Date of Award

Spring 3-12-2020

Degree Type


Degree Name

PhD Higher Education Leadership, Management, Policy


Education Leadership, Management and Policy


Eunyoung Kim, Ph.D.

Committee Member

Carolyn Sattin-Bajaj, Ph.D.

Committee Member

Ebelia Hernandez, Ph.D.


Latino, masculinity development, fraternity, machismo, caballerismo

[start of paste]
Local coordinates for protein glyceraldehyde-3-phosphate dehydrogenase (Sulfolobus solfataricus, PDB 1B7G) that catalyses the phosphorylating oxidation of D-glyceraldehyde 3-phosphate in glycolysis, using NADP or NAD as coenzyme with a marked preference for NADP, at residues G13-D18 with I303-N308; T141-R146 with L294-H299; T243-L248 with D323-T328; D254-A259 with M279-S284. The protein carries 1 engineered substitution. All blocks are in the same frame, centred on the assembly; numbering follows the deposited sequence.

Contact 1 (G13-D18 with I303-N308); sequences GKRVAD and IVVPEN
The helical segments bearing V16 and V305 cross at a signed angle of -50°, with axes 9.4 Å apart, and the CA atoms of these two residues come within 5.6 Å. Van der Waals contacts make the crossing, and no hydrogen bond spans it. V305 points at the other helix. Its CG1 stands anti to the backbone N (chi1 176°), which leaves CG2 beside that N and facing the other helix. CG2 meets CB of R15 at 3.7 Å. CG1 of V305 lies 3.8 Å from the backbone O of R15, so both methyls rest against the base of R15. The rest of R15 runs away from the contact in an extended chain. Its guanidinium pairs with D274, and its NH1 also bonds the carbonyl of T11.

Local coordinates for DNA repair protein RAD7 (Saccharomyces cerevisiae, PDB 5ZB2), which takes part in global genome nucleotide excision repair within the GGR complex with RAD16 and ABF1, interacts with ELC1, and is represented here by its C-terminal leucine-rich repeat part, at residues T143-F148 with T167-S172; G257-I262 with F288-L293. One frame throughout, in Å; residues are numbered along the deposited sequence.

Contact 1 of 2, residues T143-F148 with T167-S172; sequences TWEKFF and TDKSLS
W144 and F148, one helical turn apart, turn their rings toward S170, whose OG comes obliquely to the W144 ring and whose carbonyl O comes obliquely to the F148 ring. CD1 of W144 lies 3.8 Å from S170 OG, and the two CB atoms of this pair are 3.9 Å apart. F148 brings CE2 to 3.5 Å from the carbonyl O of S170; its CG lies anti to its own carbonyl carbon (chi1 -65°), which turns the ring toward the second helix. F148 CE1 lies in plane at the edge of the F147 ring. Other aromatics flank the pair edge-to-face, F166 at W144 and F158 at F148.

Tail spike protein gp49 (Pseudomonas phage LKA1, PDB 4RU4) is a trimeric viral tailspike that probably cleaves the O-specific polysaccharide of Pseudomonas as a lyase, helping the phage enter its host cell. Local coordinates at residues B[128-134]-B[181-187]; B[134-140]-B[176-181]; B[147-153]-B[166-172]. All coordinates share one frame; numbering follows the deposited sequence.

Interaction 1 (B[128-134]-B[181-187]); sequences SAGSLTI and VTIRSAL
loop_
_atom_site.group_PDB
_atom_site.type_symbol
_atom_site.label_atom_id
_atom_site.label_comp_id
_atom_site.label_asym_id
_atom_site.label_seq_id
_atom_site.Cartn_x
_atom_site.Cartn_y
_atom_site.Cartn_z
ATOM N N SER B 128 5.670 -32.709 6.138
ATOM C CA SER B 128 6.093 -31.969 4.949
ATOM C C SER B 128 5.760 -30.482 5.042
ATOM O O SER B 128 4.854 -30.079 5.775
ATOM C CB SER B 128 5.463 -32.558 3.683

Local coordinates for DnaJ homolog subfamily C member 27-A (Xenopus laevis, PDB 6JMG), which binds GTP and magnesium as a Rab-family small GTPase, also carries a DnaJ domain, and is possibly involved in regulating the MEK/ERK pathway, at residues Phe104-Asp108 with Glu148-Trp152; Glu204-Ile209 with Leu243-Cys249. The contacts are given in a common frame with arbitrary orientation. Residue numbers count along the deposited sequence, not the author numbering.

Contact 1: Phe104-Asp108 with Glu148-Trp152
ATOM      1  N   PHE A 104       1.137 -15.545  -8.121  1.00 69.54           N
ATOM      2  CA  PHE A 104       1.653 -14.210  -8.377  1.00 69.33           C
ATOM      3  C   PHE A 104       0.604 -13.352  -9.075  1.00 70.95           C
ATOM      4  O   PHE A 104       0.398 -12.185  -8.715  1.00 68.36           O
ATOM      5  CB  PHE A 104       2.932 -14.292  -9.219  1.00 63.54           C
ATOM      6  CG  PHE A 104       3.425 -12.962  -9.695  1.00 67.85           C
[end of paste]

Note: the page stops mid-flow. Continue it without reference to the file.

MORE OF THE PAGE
Despite accounting for the largest increase in higher education enrollment over the last ten years, Latinx students have continued to earn their bachelor’s degrees among the lowest rates of all racial/ethnic groups. Latino men specifically have continued to underperform Latina females, maintaining one of the widest gender gaps in bachelor’s degree completion rates. There are various challenges that all Latinx students face in relation to earning their bachelor’s degree within six years, however there are unique gender norms within the Latinx culture that impact Latino male students in a more significant way. Tenets of their Latino masculinity create expectations where Latino men are more inclined to seek out opportunities to stay close to family and provide financially rather than dedicating themselves to their college education. There are, however, other aspects of masculinity which help Latino men perceive their higher education as a way to make their families proud and be more able to fulfill their male roles within the Latinx culture. Harris’s Meanings of Masculinity model notes that there are various factors that influence how masculinity develops in college; one significant influencing factor being fraternity involvement. Using Harris’s model as a framework, this study explores the experiences of Latino men involved in fraternities and how they feel their involvement as impacted the development of their ideas of Latino masculinity. The study specifically made note of experiences within their fraternity that may have influenced the development of masculinity ideas that are more aligned with college success.